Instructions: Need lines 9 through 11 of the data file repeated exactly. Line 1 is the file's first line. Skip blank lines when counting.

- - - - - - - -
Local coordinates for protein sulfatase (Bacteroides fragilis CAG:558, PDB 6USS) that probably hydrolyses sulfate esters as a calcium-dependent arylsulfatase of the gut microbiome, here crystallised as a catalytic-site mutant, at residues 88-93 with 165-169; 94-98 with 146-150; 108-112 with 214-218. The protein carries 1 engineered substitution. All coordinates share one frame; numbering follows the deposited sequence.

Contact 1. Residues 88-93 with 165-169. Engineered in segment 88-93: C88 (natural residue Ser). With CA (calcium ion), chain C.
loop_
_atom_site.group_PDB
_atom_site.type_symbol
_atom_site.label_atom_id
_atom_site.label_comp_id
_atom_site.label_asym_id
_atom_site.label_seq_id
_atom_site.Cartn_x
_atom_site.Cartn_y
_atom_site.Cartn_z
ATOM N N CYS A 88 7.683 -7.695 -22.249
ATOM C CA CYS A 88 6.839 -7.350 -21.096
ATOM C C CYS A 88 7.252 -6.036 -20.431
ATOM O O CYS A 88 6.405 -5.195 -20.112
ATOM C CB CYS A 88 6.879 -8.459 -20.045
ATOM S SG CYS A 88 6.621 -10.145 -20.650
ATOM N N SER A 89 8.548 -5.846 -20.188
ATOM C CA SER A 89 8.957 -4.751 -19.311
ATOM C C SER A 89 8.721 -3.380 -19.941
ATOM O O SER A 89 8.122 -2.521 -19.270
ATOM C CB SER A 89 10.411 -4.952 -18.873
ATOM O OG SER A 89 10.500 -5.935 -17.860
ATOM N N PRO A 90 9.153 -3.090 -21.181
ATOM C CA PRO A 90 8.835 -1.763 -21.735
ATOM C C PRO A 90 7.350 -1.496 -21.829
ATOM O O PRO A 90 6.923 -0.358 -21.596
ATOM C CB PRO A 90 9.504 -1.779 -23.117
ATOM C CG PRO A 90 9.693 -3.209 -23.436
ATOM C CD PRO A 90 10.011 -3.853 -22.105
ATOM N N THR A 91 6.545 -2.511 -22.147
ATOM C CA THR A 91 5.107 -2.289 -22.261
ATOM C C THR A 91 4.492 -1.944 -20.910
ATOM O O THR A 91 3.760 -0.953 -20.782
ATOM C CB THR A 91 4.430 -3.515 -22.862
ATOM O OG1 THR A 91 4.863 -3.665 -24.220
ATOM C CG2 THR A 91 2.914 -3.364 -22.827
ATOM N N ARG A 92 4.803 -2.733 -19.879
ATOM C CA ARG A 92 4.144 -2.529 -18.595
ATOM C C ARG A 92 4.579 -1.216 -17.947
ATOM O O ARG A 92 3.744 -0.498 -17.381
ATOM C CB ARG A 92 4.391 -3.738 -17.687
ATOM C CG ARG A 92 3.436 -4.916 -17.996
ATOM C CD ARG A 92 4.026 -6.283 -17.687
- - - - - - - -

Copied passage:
_atom_site.label_seq_id
_atom_site.Cartn_x
_atom_site.Cartn_y